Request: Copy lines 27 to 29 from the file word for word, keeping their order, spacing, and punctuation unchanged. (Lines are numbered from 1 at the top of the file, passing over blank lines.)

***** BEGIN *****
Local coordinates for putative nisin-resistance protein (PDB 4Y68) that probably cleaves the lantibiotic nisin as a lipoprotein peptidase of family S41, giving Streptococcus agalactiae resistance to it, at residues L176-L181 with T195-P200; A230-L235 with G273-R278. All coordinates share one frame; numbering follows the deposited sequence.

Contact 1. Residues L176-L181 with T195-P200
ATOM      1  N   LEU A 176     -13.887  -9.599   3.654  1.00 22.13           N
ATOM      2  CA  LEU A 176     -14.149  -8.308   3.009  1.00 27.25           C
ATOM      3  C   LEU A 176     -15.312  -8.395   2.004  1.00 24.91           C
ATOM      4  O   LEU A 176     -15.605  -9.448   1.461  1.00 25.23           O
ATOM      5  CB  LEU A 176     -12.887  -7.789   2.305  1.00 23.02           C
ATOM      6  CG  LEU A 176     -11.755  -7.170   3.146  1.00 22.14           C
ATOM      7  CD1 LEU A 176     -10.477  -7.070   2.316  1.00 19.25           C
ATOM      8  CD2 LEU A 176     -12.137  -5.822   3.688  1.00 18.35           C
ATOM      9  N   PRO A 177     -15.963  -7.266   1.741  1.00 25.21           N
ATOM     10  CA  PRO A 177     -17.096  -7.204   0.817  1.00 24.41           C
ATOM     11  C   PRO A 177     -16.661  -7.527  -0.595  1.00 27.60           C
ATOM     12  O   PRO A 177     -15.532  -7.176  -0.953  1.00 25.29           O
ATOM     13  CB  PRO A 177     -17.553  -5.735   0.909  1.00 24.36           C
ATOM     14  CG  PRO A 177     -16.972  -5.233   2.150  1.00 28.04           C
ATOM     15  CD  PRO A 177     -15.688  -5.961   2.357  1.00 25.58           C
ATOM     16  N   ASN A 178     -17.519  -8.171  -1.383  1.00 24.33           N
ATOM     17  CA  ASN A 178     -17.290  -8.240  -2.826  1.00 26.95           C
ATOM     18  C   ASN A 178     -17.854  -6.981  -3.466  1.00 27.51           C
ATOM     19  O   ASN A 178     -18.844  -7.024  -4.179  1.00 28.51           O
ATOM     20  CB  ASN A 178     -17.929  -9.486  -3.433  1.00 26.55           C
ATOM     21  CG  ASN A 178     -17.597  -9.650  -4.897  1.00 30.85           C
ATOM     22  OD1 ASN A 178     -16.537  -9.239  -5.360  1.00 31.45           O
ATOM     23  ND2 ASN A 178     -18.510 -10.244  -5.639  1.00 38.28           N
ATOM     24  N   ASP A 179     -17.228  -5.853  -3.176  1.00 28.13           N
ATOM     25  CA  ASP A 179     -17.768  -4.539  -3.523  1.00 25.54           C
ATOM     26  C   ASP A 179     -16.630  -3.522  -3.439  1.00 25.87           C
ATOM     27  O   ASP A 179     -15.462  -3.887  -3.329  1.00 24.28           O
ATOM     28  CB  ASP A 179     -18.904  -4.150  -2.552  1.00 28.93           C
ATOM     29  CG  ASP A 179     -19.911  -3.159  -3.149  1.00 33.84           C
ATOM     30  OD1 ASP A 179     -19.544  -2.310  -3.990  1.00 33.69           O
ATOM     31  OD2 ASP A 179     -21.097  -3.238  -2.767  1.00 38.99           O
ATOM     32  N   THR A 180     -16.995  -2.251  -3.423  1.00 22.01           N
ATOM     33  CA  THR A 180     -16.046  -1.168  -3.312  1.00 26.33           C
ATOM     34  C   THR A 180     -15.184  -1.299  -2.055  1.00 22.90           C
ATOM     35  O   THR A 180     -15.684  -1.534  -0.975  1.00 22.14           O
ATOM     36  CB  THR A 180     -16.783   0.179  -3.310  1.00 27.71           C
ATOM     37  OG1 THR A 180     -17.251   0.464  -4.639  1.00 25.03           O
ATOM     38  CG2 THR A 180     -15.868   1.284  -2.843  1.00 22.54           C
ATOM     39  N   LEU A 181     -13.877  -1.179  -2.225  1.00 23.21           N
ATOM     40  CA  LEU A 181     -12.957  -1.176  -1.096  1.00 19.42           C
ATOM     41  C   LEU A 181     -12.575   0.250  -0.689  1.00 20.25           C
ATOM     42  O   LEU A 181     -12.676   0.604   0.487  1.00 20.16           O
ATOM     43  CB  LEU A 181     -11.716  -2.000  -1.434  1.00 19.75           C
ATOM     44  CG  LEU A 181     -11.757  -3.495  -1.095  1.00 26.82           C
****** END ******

ATOM     25  CA  ASP A 179     -17.768  -4.539  -3.523  1.00 25.54           C
ATOM     26  C   ASP A 179     -16.630  -3.522  -3.439  1.00 25.87           C
ATOM     27  O   ASP A 179     -15.462  -3.887  -3.329  1.00 24.28           O